Sex in the time of coronavirus
Everything you need to know before you self-quarantine
For most people, mortal fear is not a turn-on (though no judgment if it is for you). So you’re not alone if the stress and anxiety caused by the coronavirus (not to mention the simultaneous stress and anxiety caused by it being an election year) is leaving you more inclined to curl up in bed with some canned tuna than with another human. But humanity is nothing if not resilient. And locking your doors and refusing to leave the house could possibly have its benefits, like more free time to get frisky with nothing to distract you but your shelf-stable snacks.
While we don’t know yet whether coronavirus can be transmitted sexually (more on this below), we do know for sure that close contact with other people transmits coronavirus. So if you have coronavirus or your partner does, it’s best not to get anywhere near close enough to have sex (besides Skype sex ofc). But if you’re just worried about the general threat of catching it from people you have sex with, here are some tips:
1. Skip the sex parties
This is definitely not the ideal time for group sex. The more people you’re in close contact with, the higher your risk of catching the coronavirus.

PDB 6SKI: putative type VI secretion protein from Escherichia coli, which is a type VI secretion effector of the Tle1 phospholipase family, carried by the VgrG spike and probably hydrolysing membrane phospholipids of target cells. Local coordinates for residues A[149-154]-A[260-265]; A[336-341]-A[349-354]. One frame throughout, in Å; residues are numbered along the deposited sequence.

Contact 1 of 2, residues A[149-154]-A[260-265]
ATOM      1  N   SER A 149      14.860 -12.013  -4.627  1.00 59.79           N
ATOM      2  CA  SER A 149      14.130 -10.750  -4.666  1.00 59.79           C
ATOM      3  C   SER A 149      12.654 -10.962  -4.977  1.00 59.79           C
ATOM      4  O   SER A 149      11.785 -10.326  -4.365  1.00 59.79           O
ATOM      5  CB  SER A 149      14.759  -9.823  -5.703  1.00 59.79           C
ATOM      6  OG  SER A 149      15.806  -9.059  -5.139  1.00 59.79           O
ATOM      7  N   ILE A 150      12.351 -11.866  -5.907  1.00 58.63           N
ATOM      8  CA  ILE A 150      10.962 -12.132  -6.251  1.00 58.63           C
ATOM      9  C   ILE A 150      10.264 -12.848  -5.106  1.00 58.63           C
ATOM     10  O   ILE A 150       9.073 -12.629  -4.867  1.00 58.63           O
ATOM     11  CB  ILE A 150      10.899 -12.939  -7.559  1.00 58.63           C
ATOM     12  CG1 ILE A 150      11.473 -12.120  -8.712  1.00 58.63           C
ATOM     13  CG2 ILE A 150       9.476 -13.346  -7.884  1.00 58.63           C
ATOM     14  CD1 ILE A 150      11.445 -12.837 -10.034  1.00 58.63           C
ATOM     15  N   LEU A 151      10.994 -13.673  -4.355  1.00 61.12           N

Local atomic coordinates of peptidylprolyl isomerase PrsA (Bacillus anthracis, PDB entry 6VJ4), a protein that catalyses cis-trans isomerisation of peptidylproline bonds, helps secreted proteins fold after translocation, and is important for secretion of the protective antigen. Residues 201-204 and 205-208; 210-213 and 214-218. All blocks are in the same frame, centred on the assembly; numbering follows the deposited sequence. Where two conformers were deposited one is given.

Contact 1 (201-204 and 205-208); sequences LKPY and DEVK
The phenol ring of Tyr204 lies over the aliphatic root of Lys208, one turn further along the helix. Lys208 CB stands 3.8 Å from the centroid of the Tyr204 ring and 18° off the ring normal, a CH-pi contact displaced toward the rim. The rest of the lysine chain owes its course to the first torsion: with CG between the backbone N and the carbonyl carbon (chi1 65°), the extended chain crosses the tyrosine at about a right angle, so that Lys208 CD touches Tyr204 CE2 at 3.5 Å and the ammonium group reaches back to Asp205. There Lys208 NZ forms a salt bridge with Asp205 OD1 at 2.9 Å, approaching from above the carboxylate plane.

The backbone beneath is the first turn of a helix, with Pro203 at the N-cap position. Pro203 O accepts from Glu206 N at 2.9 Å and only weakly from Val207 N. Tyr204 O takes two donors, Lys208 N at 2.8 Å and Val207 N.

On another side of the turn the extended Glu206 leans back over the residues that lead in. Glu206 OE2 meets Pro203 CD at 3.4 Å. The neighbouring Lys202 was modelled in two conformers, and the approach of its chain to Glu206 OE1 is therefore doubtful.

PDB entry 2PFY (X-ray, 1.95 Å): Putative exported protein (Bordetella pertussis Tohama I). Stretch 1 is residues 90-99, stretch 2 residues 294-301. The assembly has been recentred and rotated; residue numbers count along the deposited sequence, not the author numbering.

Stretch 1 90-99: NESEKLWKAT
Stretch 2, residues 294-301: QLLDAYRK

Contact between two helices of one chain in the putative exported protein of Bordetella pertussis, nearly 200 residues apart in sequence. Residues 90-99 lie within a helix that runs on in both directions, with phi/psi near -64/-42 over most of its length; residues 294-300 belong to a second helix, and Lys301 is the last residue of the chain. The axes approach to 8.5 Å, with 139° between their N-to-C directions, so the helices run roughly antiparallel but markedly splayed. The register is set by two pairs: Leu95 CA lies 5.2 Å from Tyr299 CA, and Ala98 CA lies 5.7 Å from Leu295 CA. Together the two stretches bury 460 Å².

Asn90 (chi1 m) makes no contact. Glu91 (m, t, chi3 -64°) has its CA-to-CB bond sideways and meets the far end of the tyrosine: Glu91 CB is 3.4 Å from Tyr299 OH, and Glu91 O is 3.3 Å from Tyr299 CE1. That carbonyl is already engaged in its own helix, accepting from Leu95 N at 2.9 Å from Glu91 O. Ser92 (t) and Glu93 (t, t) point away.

2. Err on the side of caution and avoid other people’s bodily fluids
What you do with other people’s bodily fluids (including pee, poop, and breastmilk as well as vaginal fluids and semen) on a regular Friday is your business. As long as it’s consensual, we say: you go Glen Coco. But here’s the thing: we don’t actually know yet whether the coronavirus can be transmitted sexually. We do know that other coronaviruses aren’t usually sexually transmitted, but this particular coronavirus (COVID-19) is too new for scientists to know the answer to this question yet.
So because we don’t yet know for sure which bodily fluids can transmit coronavirus (besides mucus and saliva), we’d suggest erring on the side of caution and avoiding contact with whatever you can avoid contact with. Also, condoms and internal condoms are always a good idea since they’re the only forms of birth control that also protects against STIs.
3. Stick to Skype
If it’s good enough for your job or school, it’s good enough for sex. Skype your partner from the other room to keep your distance. Or even better, Skype from separate homes.
4. Get an Alaskan king bed
5. Keep it cute and go solo
Eliminating the whole other human component of sex is also a good option. As always, sanitize your sex toys, especially if you’ve shared them with other people, and cover any toys you can with condoms. But generally speaking, since your vibrator can’t sneeze or cough, it should be a pretty good sex partner during times like these.
P.S. Some insurance companies are lifting limits on how many months’ worth of your prescriptions you can fill at once. Call your pharmacy to find out if you can stock up on your birth control so you don’t have to worry about running out if you’re stuck at home for a while. Or consider using telehealth to get your birth control delivered so you don’t have to leave the house.
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